If you ever wondered why your electric bills cost you more than you expected after installing an air-conditioning (AC) system in your home and want to lower the cost contributed by this particular appliance, you might need to check how much the total power that is consumed by the unit.
To evaluate how much electricity is being consumed by your AC unit, you have to scan the label first to know the amount of Amps and at what voltage is the power consumption of the AC. You will notice these values marked on the unit’s information tags.
Check for the compressor and fan’s energy data. The running compressor is the most substantial reason why your AC unit consumes an enormous amount of electricity. A unit usually consists of an indoor and an outdoor component. The indoor part is the one that releases cooled air to your room. The external component houses the compressors, which are essential for the process of regulating the temperature by compressing the refrigerant. It is also important to look for the amount of voltage that is used to operate your AC on the tag.
Next, pinpoint where the section on for the fan is on the information tag. The amount of power that the fan requires must be in a few Few Load Amps (FLA) only since the function of this part is to move air from inside your home to the surrounding outside air.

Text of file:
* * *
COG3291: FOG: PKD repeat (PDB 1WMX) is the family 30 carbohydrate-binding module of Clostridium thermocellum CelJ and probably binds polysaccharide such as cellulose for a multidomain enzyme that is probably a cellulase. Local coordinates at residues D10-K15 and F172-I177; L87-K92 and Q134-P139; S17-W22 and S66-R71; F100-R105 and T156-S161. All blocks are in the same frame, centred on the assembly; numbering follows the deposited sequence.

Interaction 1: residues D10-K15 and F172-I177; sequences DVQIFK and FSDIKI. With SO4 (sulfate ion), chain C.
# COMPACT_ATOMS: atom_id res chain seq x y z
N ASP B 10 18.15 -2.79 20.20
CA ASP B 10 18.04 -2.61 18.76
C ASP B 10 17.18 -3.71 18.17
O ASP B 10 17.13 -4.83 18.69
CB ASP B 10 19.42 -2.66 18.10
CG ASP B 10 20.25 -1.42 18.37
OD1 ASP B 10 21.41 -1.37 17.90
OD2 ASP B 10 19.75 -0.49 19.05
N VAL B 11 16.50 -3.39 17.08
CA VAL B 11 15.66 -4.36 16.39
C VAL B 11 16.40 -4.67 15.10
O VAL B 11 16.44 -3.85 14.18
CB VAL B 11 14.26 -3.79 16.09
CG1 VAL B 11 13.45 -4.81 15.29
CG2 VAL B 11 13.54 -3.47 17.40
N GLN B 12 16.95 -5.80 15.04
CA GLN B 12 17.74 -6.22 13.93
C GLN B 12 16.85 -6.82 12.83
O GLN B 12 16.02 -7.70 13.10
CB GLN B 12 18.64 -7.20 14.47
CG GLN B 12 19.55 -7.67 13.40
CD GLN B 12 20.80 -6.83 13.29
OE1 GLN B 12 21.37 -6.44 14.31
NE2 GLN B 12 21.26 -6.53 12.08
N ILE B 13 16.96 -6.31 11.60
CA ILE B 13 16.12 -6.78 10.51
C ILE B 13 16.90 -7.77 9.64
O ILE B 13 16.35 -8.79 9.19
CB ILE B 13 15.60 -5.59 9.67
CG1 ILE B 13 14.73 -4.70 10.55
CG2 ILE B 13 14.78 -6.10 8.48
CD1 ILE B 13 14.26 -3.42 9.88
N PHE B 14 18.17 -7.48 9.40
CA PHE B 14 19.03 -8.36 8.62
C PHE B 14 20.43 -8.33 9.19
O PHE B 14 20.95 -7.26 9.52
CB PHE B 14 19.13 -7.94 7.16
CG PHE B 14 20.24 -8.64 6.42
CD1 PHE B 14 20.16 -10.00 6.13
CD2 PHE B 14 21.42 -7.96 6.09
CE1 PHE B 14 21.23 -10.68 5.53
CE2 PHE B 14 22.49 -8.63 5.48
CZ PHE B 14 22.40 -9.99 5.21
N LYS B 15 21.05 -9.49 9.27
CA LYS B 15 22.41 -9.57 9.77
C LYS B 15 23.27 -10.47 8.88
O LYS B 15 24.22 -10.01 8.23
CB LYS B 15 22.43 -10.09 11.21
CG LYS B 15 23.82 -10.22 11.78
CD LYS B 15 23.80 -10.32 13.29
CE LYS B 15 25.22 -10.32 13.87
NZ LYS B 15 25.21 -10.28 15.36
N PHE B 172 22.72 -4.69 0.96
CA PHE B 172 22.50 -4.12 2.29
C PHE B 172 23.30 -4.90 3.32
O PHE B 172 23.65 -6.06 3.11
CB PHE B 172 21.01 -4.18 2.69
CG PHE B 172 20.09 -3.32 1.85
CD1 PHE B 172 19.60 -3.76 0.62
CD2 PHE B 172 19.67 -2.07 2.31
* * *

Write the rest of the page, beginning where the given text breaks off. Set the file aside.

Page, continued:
As mentioned, the primary consumer of energy is the compressor housed in the outdoor component of the air conditioner. The Rated Load Amps (RLA) value, which is the amount of electrical current measured in amps that is consumed by the compressor at its optimal working condition, is the one that you should look. If your compressor is not working regularly, then you may have to look for the Locked Rotor Amps (LRA) value instead.
Once you have the FLA and RLA (or LRA for the jammed compressor), add their values together. The sum is the total amperage that the whole air conditioning unit consumes when it is operating. To get the unit’s total power consumption in Watts, multiply this total amperage by the voltage. To figure out the total energy in kWh, just compute the time (in hours) of a day that the AC unit is switched on times the total power consumption (watts) that you have calculated earlier.
To save energy, you may need to raise the temperature on the thermostat. Since the amount of time that the unit is working contributes largely to the total power consumption as seen in the computation above, it is wise to lower the time that the unit is on. You can do this by raising the thermostat’s temperature, which means it is not necessary that air conditioner has to be switched on for too long to get the desired temperature circulating in your room.
Now that you know the total power that is consumed by your air cooling system, you can also check how much money the unit costs you for a day. Get the energy consumption value computed above (in kWh) and multiply it by the electricity price per kWh in your area. The total is the amount of money you spend for the AC in a day.